(As for the book, it goes back and forth between Gracia’s time and late-20th-century New York and Europe. The prose is very romance-novel-ish – even Gracia’s diary entries read as if they were penned by a 15th-century version of Judith Krantz. If it weren’t for the historical aspect I’d probably have abandoned the novel after about 30 pages but I’m hooked enough to stick with it.)

On Friday, Dave and I visited Montmartre. This time we skipped the religious theme (Sacre Couer looked far too crowded).

Sacre Couer

Sacre Couer

Instead, we visited another museum, one dedicated to the history of the neighborhood and the artists who once lived there, among them Picasso, Toulousse-Latrec, and Renoir.


The museum is in the oldest house in Montmartre, and the gardens – there are three – are beautiful. There’s also a vineyard whose grapes yield 800 bottles of wine a year. The wine is auctioned off every fall to raise money for the museum.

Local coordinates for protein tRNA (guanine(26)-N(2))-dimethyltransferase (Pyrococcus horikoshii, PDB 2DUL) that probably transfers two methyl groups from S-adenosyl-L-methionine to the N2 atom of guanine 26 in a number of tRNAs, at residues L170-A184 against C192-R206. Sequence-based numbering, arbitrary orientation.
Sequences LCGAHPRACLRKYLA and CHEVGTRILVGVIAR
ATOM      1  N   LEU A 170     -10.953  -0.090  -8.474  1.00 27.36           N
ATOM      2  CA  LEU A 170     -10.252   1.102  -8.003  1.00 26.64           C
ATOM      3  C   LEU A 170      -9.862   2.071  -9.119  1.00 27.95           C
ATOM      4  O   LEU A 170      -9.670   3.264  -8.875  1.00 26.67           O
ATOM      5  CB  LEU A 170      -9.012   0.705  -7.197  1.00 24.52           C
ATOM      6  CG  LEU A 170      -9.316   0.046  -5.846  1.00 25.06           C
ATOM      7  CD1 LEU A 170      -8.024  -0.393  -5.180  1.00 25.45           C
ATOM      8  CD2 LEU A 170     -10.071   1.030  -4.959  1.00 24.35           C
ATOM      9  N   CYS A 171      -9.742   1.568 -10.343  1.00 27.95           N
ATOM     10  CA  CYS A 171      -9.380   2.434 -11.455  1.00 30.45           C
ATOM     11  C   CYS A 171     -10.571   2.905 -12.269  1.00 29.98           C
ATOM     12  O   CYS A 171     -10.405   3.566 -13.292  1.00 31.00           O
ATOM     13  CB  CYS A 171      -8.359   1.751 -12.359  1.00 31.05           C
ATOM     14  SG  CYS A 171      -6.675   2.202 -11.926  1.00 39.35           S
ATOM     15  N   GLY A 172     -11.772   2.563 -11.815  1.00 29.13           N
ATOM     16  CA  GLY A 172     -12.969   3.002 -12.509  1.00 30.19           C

The roses in the gardens at the museum were lovely

The roses in the gardens at the museum were lovely

We stopped for lunch at a Boulangerie and ate (salad, quiche, and pretty pastries) on a bench on a busy street. Then we explored a little more of the funky neighborhood, where we saw some rather interesting sights. 

This is either D.E. Inghelbrecht (a composer) or Marcel Ayme, coming out from a wall in Montmartre

This is either D.E. Inghelbrecht (a composer) or Marcel Ayme, coming out from a wall in Montmartre